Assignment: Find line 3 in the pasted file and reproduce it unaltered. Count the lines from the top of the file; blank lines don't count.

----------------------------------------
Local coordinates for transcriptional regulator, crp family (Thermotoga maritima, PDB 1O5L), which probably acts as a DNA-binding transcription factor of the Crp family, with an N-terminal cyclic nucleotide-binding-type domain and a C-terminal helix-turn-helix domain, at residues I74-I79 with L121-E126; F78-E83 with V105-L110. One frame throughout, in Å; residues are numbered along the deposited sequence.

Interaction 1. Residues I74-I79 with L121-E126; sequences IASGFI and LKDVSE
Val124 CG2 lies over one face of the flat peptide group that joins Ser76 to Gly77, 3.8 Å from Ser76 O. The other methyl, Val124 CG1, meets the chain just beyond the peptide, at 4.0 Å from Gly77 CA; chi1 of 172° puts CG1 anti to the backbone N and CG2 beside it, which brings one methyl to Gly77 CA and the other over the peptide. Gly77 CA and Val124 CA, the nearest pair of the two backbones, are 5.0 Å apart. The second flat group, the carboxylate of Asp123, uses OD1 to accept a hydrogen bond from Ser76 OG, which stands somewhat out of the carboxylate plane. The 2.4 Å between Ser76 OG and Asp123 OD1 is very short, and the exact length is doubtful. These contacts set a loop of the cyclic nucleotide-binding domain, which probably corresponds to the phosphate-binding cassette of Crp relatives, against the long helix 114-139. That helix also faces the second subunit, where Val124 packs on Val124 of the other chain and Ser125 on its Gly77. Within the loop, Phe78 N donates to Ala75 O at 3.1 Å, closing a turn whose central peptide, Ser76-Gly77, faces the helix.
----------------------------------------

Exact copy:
Val124 CG2 lies over one face of the flat peptide group that joins Ser76 to Gly77, 3.8 Å from Ser76 O. The other methyl, Val124 CG1, meets the chain just beyond the peptide, at 4.0 Å from Gly77 CA; chi1 of 172° puts CG1 anti to the backbone N and CG2 beside it, which brings one methyl to Gly77 CA and the other over the peptide. Gly77 CA and Val124 CA, the nearest pair of the two backbones, are 5.0 Å apart. The second flat group, the carboxylate of Asp123, uses OD1 to accept a hydrogen bond from Ser76 OG, which stands somewhat out of the carboxylate plane. The 2.4 Å between Ser76 OG and Asp123 OD1 is very short, and the exact length is doubtful. These contacts set a loop of the cyclic nucleotide-binding domain, which probably corresponds to the phosphate-binding cassette of Crp relatives, against the long helix 114-139. That helix also faces the second subunit, where Val124 packs on Val124 of the other chain and Ser125 on its Gly77. Within the loop, Phe78 N donates to Ala75 O at 3.1 Å, closing a turn whose central peptide, Ser76-Gly77, faces the helix.